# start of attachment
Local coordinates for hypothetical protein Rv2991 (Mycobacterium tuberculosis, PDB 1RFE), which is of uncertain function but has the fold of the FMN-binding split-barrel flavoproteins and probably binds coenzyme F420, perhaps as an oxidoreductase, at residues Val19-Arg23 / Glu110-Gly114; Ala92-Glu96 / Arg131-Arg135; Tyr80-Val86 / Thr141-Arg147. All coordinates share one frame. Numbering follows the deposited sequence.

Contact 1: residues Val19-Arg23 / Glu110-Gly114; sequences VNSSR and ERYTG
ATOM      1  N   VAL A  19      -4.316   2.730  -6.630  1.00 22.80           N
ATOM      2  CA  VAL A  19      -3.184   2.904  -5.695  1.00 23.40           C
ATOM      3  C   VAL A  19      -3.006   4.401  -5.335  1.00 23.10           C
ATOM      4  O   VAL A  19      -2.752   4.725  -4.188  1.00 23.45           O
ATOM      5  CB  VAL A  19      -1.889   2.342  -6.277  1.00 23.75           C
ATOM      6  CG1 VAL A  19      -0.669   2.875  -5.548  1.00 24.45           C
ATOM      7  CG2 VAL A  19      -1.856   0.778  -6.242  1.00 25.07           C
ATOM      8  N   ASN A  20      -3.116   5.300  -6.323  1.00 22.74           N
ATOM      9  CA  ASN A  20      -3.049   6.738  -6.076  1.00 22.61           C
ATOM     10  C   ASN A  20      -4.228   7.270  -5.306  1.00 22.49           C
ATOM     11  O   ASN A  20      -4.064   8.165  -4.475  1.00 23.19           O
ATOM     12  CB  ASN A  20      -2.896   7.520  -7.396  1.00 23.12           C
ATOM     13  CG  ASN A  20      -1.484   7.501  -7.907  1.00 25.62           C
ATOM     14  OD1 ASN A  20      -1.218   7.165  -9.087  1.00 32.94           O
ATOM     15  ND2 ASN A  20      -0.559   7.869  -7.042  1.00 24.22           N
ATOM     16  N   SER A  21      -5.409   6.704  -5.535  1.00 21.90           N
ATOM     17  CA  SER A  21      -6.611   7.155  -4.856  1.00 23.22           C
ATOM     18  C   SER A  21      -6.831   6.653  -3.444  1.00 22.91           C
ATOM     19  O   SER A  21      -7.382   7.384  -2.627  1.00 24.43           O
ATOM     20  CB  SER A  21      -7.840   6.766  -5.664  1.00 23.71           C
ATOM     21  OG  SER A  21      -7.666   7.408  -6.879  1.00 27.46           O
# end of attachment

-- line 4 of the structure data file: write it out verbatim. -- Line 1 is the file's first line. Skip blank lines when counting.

ATOM      2  CA  VAL A  19      -3.184   2.904  -5.695  1.00 23.40           C